When you’re in a job transition, getting an interview can be elusive, to the point where that alone feels like gold. It is only the beginning, of course, because the interview process now tends to be longer and more drawn-out than before, and nailing that interview sequence is of paramount importance.

In all the prep for the interview(s), you hopefully spend time researching the company to show some knowledge of them and what they do. Presumably, you spend time thinking about common questions that are asked of candidates, especially ones that you are likely to be asked. You think about what on your resume is likely to lead to questions for you to expand upon, and brush up on stories to tell. You think about behavioral questions, which are common since fit is of paramount importance.

While you do this, don’t forget something else: questions you want to ask. That’s right: you have to be ready to ask questions and not just for the sake of asking. You don’t really have a choice, and there is more than one reason why.

It is true that a candidate with no questions at all is not usually looked at in a very positive light. It makes the exchange look like a one-way exchange, and the candidate appears to have little if any real interest in the company, which is never a plus.

You can do better than that. And considering the importance of a job – this is a place where you will spend a lot of time, after all – you owe it to yourself to do better than that. You owe it to yourself to let this be an opportunity to learn about the company, especially in ways that you might never learn about it otherwise.

There are many questions you can ask, and they are not all created equal. Asking about pay or benefits is not a good idea unless you have an offer in hand and are negotiating terms. Asking for a basic description of the company or its products shows that you simply did not do your homework.

Instead, be thoughtful. This is your chance to make sure that this company will be a good one for you.

Good questions vary by the position you are interviewing for, as well as who you are speaking with at a given time. Most questions are probably fair game for a hiring manager, which means you want to make sure you save some good ones for members of the team you speak with. You might ask them what made them come to this company and (especially if they have been there for a long time) what makes them keep coming back. You might ask an operational question; in my case, it makes sense to ask about what the department does about code quality, either with tools, code reviews, something else, or a combination of things.

Hiring managers or other management (sometimes you may interview with your would-be manager’s manager) might best be asked bigger picture questions in addition to ones about the role. You might ask the hiring manager what their biggest challenges are, or what needs to be done right away in that role, or what success looks like. It never hurts to ask why the position is open in the first place – I recently asked this question and got a very informative answer that spurred a good follow-up exchange about the company and where it is going. You can even try to zoom in on what the manager sees in you by asking what on your resume caught the manager’s attention. If you are interviewing someone further up the chain, you might ask a bigger picture question about the company as a whole.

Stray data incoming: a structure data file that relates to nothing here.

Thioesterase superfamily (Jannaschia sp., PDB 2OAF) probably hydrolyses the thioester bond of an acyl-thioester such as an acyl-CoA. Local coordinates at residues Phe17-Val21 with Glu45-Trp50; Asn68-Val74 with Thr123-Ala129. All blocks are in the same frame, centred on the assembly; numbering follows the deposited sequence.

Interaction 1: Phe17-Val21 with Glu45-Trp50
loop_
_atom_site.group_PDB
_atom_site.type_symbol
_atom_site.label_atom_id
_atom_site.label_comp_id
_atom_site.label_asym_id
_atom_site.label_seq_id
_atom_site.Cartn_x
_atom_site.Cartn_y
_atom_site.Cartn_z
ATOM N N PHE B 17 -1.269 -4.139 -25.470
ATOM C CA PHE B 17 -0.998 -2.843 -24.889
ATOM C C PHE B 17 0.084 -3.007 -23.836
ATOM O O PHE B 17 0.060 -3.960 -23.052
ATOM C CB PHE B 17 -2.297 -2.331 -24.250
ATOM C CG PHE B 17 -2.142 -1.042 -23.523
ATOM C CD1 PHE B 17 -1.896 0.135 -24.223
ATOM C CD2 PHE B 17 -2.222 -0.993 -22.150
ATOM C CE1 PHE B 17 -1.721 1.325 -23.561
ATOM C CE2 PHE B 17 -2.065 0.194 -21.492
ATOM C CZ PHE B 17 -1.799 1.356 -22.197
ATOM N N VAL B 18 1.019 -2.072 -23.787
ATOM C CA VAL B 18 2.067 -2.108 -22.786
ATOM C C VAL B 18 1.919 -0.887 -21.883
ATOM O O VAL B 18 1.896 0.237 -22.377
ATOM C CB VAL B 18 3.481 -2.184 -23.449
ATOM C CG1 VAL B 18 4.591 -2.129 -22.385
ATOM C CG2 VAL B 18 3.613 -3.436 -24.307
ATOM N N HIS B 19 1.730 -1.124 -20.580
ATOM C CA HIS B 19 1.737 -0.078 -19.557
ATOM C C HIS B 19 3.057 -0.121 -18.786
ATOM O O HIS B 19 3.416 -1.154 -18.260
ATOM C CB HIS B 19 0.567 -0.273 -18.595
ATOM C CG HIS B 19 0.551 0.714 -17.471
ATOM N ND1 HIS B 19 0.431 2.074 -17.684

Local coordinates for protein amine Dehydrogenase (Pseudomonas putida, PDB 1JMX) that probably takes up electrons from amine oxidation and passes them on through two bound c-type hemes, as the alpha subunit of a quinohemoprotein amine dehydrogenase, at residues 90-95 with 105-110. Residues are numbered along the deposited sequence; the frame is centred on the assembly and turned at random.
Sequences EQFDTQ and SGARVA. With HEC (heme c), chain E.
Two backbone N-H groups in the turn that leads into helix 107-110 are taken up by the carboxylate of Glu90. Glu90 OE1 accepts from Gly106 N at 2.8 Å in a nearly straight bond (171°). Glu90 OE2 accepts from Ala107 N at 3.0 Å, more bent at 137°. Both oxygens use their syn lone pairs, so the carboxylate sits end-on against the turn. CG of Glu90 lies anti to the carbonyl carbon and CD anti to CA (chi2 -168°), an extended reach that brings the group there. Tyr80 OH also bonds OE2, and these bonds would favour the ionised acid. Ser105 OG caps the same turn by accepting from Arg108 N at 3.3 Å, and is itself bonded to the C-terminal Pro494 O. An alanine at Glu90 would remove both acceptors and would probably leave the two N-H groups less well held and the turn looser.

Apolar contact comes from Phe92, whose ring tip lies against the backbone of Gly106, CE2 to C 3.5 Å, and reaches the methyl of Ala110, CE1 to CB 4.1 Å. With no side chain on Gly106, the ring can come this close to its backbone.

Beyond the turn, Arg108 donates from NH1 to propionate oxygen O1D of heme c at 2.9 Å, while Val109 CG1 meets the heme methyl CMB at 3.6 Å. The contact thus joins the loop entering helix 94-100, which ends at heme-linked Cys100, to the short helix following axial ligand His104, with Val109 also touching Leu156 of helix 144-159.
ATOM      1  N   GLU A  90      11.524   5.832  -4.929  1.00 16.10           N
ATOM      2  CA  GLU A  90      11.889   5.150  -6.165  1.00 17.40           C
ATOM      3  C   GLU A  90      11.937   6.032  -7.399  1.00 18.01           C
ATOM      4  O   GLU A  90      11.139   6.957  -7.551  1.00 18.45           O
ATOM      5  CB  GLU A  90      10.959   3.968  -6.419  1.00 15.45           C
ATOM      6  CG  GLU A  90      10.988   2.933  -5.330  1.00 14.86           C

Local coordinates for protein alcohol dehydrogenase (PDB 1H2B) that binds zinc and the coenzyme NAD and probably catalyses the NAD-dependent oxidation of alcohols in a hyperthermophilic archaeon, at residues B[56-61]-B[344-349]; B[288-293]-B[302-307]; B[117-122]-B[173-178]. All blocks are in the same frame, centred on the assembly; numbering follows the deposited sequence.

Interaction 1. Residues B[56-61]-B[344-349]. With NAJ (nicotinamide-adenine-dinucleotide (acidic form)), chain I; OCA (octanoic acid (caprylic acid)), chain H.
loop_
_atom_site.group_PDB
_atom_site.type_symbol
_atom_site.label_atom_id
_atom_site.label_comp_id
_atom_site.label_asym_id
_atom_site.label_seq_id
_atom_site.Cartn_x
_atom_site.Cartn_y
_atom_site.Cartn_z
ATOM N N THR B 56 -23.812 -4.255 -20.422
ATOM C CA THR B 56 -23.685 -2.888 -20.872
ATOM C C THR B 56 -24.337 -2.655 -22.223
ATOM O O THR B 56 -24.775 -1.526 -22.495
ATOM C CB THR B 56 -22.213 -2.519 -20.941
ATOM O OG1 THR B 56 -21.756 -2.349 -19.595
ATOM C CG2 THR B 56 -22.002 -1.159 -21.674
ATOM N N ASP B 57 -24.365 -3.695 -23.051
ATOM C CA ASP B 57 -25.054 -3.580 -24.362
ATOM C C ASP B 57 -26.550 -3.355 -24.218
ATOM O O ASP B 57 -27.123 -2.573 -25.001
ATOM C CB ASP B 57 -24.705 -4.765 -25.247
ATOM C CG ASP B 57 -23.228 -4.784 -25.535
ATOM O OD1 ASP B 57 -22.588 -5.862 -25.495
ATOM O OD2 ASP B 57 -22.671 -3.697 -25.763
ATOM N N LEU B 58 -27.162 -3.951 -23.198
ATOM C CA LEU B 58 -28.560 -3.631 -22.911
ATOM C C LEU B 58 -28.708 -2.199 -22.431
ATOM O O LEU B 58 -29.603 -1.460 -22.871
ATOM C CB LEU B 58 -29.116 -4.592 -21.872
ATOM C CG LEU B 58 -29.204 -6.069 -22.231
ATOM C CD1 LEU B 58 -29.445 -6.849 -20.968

Ask away – so long as you pose the questions in an ethical and responsible fashion. Yes/no questions are not a good idea; ask open-ended ones, as they can spur further discussion.

Done right, you come away appearing to be very interested in the company and as someone who has done their homework. (You can be very interested in the company, but not appear to be.) You can come across as knowledgeable about the company and its overall business. In addition, you will be in a better position to judge if this is a company you want to work for from any standpoint. And should you ultimately take the job, you will be as ready as you’ll ever be to be productive right away, because you will have gained a sense of what happens on a day-to-day basis.

During my interviews this week – all five of them – this was one thing I did well. I have to believe it has helped advance my candidacy as far as it has gone thus far, and it has helped me come to learn about each company in ways I never would have otherwise. It has helped me to realize that all three companies are pretty good ones. And it has also helped me realize that if I am offered a job at more than one, I will have quite a decision to make.

So when you’re preparing for your interview, by all means, think about what you will most likely be asked. Make sure you know about the company and can speak knowledgeably about it. And do not come in without questions to ask them that will help you understand them better. You owe it to yourself in more ways than one.

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